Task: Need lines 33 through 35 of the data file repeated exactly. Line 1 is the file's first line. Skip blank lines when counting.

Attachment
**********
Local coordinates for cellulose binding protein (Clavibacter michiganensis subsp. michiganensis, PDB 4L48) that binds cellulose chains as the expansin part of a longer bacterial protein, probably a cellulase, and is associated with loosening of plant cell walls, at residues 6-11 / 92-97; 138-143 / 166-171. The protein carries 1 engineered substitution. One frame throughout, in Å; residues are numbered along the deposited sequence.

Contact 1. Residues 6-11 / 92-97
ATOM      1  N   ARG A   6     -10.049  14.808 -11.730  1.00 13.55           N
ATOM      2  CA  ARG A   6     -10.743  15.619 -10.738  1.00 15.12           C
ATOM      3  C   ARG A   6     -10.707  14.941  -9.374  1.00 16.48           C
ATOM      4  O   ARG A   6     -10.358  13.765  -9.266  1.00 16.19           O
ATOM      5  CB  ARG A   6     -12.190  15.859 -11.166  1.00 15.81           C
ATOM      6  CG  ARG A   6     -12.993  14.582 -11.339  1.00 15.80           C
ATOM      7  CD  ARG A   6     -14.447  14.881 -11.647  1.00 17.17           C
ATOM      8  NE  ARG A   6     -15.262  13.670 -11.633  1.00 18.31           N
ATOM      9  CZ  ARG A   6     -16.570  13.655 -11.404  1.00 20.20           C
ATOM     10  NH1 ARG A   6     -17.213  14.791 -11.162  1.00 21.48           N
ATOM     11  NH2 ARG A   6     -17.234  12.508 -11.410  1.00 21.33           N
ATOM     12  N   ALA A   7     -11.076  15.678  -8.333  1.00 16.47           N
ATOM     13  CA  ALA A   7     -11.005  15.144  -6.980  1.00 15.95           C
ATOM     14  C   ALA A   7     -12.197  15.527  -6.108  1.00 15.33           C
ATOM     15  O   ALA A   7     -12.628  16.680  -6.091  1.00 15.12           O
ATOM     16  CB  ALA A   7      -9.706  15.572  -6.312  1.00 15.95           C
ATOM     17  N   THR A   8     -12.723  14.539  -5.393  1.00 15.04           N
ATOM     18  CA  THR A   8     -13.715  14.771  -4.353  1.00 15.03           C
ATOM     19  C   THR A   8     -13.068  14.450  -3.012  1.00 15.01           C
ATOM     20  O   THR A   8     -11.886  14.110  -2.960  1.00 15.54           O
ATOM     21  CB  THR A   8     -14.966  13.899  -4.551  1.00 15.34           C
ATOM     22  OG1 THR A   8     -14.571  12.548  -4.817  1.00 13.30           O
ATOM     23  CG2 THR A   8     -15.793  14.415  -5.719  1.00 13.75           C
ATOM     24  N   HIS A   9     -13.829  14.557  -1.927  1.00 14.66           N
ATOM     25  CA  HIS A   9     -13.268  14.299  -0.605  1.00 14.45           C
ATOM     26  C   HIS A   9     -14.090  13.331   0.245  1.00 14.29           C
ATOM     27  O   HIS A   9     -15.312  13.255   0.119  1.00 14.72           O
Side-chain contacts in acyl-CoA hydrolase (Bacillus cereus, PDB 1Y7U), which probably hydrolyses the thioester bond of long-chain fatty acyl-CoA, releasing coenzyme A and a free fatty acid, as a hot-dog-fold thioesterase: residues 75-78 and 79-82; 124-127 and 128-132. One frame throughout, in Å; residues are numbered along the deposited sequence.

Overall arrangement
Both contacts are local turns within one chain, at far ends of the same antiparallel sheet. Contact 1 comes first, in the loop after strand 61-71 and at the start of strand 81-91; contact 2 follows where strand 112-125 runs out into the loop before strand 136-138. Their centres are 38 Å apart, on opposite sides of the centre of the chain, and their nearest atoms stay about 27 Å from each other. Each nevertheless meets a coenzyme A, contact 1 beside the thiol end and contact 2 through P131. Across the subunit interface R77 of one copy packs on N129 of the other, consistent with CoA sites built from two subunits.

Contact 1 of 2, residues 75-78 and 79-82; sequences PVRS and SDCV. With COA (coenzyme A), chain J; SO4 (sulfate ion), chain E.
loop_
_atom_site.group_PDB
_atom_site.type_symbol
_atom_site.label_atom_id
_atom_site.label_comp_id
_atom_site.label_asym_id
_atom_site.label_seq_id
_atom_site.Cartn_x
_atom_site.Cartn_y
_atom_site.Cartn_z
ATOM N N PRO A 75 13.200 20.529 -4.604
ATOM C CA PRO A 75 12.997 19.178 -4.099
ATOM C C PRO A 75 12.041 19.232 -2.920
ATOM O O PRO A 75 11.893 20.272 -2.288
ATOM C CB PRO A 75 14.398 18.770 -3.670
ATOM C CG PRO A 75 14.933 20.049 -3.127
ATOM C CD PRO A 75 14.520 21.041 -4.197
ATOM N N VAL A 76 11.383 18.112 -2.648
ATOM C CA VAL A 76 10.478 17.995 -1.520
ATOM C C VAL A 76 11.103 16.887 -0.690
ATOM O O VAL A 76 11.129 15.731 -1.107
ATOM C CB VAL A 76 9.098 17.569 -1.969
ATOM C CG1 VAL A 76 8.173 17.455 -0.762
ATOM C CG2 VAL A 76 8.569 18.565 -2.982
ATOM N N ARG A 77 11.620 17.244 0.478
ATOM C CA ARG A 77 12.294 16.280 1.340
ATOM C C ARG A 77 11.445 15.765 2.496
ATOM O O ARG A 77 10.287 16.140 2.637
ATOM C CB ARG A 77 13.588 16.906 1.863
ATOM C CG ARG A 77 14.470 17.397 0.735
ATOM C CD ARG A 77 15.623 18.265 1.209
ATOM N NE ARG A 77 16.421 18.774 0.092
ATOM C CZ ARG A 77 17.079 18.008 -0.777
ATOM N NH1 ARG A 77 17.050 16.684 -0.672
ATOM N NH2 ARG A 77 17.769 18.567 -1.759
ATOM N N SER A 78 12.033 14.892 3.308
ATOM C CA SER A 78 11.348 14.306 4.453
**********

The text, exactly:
Contact 1 of 2, residues 75-78 and 79-82; sequences PVRS and SDCV. With COA (coenzyme A), chain J; SO4 (sulfate ion), chain E.
loop_
_atom_site.group_PDB